Recent events transpiring within the Greek community are a case in point. A Greek organization in the Western suburbs has recently seen members of its youth elected to its committee of management. As part of their campaign to modernize and make their organization relevant, the committee has decided to put up its clubhouse, an aging, semi built, inconvenient and costly structure, up for sale. Their aim is to purchase a smaller, more central premises that will absolve them of the need to hold dance after dance in order to pay it off and permit them to host other activities that will convey regional culture and a sense of community to the latter generations. Unsurprisingly, the sale is strenuously opposed my aging members of the organization. As one remarked to me: “If they are frightened of paying it off, they should hold more dances and fundraisers until they do.” Another former president, responsible for the selection of the vast site, commented more revealingly: “This premises is ideal. We were to build a school, a theatre, a soccer ground and various receptions. We never did. But why should they sell it? We all agree it should be sold. But when we want to sell. Not when they want to.” Sum total: We must preserve and milk our sacred cows even after their udders are dry. Stay tuned for fireworks.
Juxtapose this against another function I attended recently, in which after two English language speakers, I spoke in Greek for two minutes, to an audience comprised mainly of Greek-Australians in their fifties. In the midst of my talk, I heard a member of the audience audibly whisper: “We don’t understand what the hell he is saying.” Switching back and forth between the two languages in order to make myself understood, I marveled at how the concept of the ‘second generation’ has now broadened to include those of middle age.’ Upon the conclusion of my speech, I was congratulated for my ‘good Greek’ (as if speaking your own language should be considered an achievement), by an elderly gentleman who said he was from Turkey (Constantinople) and who informed me in English that the Constantinopolitans spoke the best Greek of all. I answered all of his questions in Greek and yet not once would he switch from his broken, barely intelligible English to a more comfortable medium. Immediately afterwards I was approached by a grandmother who waxed lyrical about the fact that her grandson who was given a bouzouki for Christmas gushed: “Look at me grandma, I have a bouzouki! I’m a real Greek!.” The grandmother’s real pride over her grandson’s tokenistic approach to an identity that is manifestly foreign for him really brought home for an enclave-dweller such as myself, the total bankruptcy of the internecine squabbles of the first generation, safely ensconced behind their community constructs. After all it is easier to fight over the lean pickings of pretensions to rapidly diminishing power than to develop the foresight that will ensure that the non-Greek speaking generations will have more than just a tokenistic, kitsch souvenir, Nia Vardalos approach to their identity. A starting point could perhaps be that the complacency accompanying non-proficiency in the Greek language is socially unacceptable, with strategies implemented for the arrest of the current situation. It does not lie in waiting for self-proclaimed ‘leaders’ to emerge from the elite like the Messiah to lead us to the promised land of perpetual Hellenism or from engaging in dozens of fruitless talkfests. After all, talking is what we do best. Nor does it lie in parroting fallacious and intellectually stupid sacred cows such as ‘holistic,’ ‘united’ or ‘organised’ action, given that our community is more fragmented, diverse and composite than we would like to think. Further, it does not lie in our existing regional organisations that, in their insistence upon identity by region, inhibit the formation of a Greek identity and lack the sophistication to realize that in a post-modern age, people demand the right to construct their own identity. The future lies in a broadly based, grass-roots attempt to inspire members of the community to seek their own roots and define their identity for themselves through easy access to elements of Greek culture through direct access to Greece, cultural exchange and the re-establishment of the community as a friendly construct of solidarity, not of politics and self-aggrandizement. These tasks are not easy and are not for those who seek their five minutes of fame. However, they are vital. When I was writing the NUGAS column in this paper, almost a decade ago, I minuted concerns over the possibility of our becoming Poseidonians. As time moves inexorably on, I am ever more convinced that Cavafy was granted with unworldly foresight. Read his poem below and judge for yourself. He is right in all things save, I think, the melancholy. It’s time to act, now:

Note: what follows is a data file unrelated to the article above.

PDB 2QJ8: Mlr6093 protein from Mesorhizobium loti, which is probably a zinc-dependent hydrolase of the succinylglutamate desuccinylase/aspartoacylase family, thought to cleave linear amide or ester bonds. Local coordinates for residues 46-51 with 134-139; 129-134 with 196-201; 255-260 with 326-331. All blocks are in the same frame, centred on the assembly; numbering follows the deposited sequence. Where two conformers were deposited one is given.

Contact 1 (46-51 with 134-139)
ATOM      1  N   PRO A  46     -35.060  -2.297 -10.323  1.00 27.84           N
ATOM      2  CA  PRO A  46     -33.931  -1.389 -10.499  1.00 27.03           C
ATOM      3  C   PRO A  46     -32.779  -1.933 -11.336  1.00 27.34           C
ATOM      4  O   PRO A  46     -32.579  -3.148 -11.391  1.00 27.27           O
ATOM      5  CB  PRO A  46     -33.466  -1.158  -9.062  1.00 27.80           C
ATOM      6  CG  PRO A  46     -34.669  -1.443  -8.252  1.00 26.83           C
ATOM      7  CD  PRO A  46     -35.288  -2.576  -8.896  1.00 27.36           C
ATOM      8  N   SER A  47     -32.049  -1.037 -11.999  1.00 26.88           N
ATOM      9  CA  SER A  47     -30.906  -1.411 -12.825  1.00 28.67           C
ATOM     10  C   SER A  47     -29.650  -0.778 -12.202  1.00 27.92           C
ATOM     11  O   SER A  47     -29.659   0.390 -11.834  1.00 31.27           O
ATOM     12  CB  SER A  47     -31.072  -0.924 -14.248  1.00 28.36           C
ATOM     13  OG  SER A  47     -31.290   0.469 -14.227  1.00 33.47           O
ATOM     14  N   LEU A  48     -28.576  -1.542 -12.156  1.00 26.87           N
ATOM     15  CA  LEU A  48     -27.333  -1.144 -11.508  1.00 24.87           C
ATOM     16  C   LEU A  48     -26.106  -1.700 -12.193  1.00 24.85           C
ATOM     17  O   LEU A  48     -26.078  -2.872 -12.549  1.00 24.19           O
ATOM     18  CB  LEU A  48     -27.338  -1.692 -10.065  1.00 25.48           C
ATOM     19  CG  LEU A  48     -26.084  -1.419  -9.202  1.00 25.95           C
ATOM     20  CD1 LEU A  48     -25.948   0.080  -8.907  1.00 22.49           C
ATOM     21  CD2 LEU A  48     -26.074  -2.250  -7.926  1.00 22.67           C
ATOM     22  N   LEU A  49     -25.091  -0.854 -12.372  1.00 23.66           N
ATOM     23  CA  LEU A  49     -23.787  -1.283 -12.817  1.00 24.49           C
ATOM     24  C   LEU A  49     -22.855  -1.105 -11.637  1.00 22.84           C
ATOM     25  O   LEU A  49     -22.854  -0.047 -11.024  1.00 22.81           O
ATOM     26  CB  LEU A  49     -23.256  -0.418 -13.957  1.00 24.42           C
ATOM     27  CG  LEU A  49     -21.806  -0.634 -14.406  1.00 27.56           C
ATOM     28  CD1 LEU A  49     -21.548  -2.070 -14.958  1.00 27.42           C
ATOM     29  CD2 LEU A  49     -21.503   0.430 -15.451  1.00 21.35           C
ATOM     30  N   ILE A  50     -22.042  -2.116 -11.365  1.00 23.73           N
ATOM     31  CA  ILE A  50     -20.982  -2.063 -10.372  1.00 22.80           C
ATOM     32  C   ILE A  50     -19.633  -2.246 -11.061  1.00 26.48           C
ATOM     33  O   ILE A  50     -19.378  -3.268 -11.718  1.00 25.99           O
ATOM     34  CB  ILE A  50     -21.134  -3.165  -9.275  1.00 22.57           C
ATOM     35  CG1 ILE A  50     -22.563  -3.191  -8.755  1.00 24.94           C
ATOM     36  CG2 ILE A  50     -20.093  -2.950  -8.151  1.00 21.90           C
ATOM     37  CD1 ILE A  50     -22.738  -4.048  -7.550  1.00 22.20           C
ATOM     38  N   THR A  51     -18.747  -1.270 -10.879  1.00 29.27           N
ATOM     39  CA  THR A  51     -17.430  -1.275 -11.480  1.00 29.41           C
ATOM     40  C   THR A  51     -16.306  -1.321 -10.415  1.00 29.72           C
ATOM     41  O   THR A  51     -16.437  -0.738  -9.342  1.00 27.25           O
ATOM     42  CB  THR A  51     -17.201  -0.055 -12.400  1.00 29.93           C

“The Poseidonians forgot the Greek languageafter so many centuries of mingling with Tyrrhenians, Latins, and other foreigners. The only thing surviving from their ancestorswas a Greek festival, with beautiful rites,with lyres and flutes, contests and wreaths. And it was their habit toward the festival's end to tell each other about their ancient customsand once again to speak Greek namesthat only few of them still recognized. And so their festival always had a melancholy ending because they remembered that they too were Greeks, they too once upon a time were citizens of Magna Graecia; and how low they'd fallen now, what they'd become,l iving and speaking like barbarians, cut off so disastrously from the Greek way of life.”


First published in NKEE on 20 July 2009